12 Songs, 46 Minutes

EDITORS’ NOTES

One of the hip-hop industry’s most-delayed artists, Stat Quo was signed by Dr. Dre and Eminem in 2003. Stat toiled on the underground circuit for years before finally extricating himself from his deal to release the long-delayed Statlanta in 2010. In this incarnation the album features no contributions from Eminem or Dre, but it does reignite the fire that caused them to sign Stat all those years ago. Over a beat by Drake producer Boi-1da, Stat vents his passion on “Catch Me”: “I am my mommas only child / Granny’s favorite grandson / These streets I run like the Reverend / No DMC only red dirt brethren / No good times / Raised next door to the heavens.” Statlanta is qualified not by its thug credentials but by its conviction. You can’t go through as many industry obstacles as Stat without relying on your own determination. In these songs you hear someone who is no longer rapping to get rich, but rapping because he has no choice. And while he may have lost some of Dre’s stealthy beats, they are compensated for by the world-weary soul songs “Space Ship,” “Welcome Back” and “Penthouse Condo.”

EDITORS’ NOTES

One of the hip-hop industry’s most-delayed artists, Stat Quo was signed by Dr. Dre and Eminem in 2003. Stat toiled on the underground circuit for years before finally extricating himself from his deal to release the long-delayed Statlanta in 2010. In this incarnation the album features no contributions from Eminem or Dre, but it does reignite the fire that caused them to sign Stat all those years ago. Over a beat by Drake producer Boi-1da, Stat vents his passion on “Catch Me”: “I am my mommas only child / Granny’s favorite grandson / These streets I run like the Reverend / No DMC only red dirt brethren / No good times / Raised next door to the heavens.” Statlanta is qualified not by its thug credentials but by its conviction. You can’t go through as many industry obstacles as Stat without relying on your own determination. In these songs you hear someone who is no longer rapping to get rich, but rapping because he has no choice. And while he may have lost some of Dre’s stealthy beats, they are compensated for by the world-weary soul songs “Space Ship,” “Welcome Back” and “Penthouse Condo.”

TITLE TIME
3:13
4:39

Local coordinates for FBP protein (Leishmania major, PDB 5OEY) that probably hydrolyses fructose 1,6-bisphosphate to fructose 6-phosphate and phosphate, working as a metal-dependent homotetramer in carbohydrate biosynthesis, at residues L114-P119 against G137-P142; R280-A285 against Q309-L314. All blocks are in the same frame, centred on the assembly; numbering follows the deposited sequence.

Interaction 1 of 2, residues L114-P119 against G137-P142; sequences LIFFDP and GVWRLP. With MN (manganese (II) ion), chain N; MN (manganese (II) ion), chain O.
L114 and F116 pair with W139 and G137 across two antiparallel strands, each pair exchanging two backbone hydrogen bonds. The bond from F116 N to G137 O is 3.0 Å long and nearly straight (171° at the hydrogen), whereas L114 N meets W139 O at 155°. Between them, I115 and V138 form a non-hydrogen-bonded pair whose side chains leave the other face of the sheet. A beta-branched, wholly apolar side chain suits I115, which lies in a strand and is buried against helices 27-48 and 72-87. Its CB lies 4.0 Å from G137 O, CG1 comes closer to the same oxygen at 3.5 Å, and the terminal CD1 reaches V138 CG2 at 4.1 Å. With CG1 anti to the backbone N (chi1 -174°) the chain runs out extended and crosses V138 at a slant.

3:22
3:32
3:37
3:38
3:40
3:42
4:14
5:02
3:40
3:47

About Stat Quo

From the onset, Stat Quo wanted to raise the standards (i.e., the status quo) for MCs in the rap game, particularly in Southern hip-hop. Being handpicked by rap superstar Eminem and the legendary Dr. Dre as a potential up-and-comer was a definite vindication of his lofty goals. The Atlanta-born rapper, whose real name is Stanley Benton, has repeatedly acknowledged that his strong work ethic came from his mother, who raised him in Atlanta's housing projects. After graduating high school, he attended the University of Florida, though mainly to pursue a career in basketball. He eventually quit basketball but still graduated with degrees in international business and economics. Benton was still unsure about his future plans, pondering whether to go to law school or perhaps doing something with the many rhymes he had on paper. He had begun freestyling at 12 years old, inspired by Kurtis Blow's "Basketball," but didn't start writing his rhymes down until encouraged by friends in college. When he heard how Ludacris signed to the newly formed Def Jam South subsidiary, he composed a demo tape to send to its label head, Scarface, who was a major idol of Stat Quo. Although it was Scarface's words of encouragement that convinced him to pursue rap professionally, a deal with Def Jam South didn't pan out. Stat Quo got on the grind and began pressing his own CDs, namely the Underground Atlanta mixtape series. With enough hustle, his mixtapes wound up separately in the hands of Eminem and Dr. Dre, and the two jointly signed Stat Quo to their respective imprints in 2004. Upon releasing more mixtapes and guest rapping on various songs, Stat Quo received a good deal of press as the first Southern rap signee to the Shady/Aftermath block. Appearances on major releases by Young Buck and Eminem kept his name afloat while his debut album, Statlanta, experienced numerous delays. ~ Cyril Cordor

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